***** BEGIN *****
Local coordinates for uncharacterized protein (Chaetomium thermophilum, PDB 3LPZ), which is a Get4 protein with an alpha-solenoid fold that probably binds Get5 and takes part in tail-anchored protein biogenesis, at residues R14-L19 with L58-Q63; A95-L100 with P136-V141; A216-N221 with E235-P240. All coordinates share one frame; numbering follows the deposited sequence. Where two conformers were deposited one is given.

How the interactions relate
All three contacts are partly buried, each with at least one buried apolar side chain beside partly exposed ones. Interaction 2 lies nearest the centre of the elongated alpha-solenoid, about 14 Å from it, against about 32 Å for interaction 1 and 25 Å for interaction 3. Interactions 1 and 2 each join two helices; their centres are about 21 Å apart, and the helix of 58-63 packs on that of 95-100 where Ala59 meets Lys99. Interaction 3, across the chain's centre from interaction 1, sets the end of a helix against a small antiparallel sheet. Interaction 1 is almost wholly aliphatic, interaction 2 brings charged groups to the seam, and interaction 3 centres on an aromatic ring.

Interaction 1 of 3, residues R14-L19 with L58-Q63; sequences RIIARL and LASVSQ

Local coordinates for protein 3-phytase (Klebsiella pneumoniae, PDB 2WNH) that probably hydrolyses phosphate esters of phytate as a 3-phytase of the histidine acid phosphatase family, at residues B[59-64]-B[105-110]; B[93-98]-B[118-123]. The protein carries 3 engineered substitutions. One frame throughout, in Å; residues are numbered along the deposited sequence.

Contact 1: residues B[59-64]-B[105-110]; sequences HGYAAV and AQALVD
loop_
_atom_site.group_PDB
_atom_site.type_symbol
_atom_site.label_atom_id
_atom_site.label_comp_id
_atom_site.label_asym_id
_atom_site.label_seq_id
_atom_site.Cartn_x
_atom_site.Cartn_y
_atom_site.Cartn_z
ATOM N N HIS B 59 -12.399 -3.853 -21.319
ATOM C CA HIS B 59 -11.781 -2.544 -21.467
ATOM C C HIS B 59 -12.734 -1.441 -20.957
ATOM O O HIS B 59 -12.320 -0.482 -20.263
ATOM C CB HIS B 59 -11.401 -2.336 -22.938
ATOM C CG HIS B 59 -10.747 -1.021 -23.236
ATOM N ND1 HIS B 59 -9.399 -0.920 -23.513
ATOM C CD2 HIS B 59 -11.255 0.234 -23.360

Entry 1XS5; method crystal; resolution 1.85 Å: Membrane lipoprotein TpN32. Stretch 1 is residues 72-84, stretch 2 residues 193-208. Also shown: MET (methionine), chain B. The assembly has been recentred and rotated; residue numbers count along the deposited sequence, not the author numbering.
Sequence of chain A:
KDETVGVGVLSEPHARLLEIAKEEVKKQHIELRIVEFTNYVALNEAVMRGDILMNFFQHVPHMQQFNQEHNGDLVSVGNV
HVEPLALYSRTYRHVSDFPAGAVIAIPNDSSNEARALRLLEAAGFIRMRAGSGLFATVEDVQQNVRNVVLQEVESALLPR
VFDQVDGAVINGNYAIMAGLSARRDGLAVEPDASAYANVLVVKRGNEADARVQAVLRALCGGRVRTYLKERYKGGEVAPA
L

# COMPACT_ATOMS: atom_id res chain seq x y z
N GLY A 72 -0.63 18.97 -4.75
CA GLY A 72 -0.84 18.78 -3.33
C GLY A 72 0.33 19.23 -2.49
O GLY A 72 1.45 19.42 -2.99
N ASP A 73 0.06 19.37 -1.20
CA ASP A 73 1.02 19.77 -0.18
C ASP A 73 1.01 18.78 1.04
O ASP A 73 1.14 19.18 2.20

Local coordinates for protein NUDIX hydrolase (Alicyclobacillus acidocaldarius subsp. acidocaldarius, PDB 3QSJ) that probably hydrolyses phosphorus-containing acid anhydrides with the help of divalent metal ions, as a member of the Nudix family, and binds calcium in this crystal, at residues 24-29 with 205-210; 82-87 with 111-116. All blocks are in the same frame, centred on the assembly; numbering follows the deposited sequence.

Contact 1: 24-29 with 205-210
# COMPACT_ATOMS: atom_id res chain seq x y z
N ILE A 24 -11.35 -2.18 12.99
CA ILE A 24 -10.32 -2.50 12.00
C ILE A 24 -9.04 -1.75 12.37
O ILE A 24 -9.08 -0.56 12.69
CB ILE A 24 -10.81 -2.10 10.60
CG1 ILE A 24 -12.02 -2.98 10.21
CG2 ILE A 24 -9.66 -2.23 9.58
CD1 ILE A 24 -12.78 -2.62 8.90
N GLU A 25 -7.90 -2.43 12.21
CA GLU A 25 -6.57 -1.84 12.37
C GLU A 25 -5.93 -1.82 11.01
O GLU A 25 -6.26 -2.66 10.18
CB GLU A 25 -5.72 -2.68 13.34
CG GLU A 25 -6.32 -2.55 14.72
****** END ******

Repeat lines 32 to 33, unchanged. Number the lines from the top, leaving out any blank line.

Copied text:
N GLY A 72 -0.63 18.97 -4.75
CA GLY A 72 -0.84 18.78 -3.33